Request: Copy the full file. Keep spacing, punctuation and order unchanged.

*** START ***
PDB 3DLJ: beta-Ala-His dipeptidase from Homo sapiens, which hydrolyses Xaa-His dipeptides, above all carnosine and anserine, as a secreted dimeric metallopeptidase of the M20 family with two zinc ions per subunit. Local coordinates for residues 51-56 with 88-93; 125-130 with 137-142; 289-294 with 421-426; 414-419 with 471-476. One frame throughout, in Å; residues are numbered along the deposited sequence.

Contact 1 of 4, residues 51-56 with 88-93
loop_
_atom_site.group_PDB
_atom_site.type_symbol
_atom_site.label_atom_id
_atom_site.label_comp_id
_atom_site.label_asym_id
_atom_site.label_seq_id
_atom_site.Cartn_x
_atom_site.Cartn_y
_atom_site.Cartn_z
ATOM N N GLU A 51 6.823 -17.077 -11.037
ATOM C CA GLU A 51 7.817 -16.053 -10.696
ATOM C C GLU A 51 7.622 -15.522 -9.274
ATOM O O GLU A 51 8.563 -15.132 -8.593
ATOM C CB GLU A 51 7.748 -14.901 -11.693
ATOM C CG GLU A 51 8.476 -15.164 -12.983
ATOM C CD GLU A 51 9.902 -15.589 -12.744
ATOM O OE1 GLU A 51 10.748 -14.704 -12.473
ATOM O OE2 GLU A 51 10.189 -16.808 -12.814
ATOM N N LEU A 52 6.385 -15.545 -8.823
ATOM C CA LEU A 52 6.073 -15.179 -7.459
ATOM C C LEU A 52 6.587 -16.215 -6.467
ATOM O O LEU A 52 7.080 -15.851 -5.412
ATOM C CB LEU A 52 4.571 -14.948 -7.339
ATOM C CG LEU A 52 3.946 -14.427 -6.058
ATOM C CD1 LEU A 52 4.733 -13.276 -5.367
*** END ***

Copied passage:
PDB 3DLJ: beta-Ala-His dipeptidase from Homo sapiens, which hydrolyses Xaa-His dipeptides, above all carnosine and anserine, as a secreted dimeric metallopeptidase of the M20 family with two zinc ions per subunit. Local coordinates for residues 51-56 with 88-93; 125-130 with 137-142; 289-294 with 421-426; 414-419 with 471-476. One frame throughout, in Å; residues are numbered along the deposited sequence.

Contact 1 of 4, residues 51-56 with 88-93
loop_
_atom_site.group_PDB
_atom_site.type_symbol
_atom_site.label_atom_id
_atom_site.label_comp_id
_atom_site.label_asym_id
_atom_site.label_seq_id
_atom_site.Cartn_x
_atom_site.Cartn_y
_atom_site.Cartn_z
ATOM N N GLU A 51 6.823 -17.077 -11.037
ATOM C CA GLU A 51 7.817 -16.053 -10.696
ATOM C C GLU A 51 7.622 -15.522 -9.274
ATOM O O GLU A 51 8.563 -15.132 -8.593
ATOM C CB GLU A 51 7.748 -14.901 -11.693
ATOM C CG GLU A 51 8.476 -15.164 -12.983
ATOM C CD GLU A 51 9.902 -15.589 -12.744
ATOM O OE1 GLU A 51 10.748 -14.704 -12.473
ATOM O OE2 GLU A 51 10.189 -16.808 -12.814
ATOM N N LEU A 52 6.385 -15.545 -8.823
ATOM C CA LEU A 52 6.073 -15.179 -7.459
ATOM C C LEU A 52 6.587 -16.215 -6.467
ATOM O O LEU A 52 7.080 -15.851 -5.412
ATOM C CB LEU A 52 4.571 -14.948 -7.339
ATOM C CG LEU A 52 3.946 -14.427 -6.058
ATOM C CD1 LEU A 52 4.733 -13.276 -5.367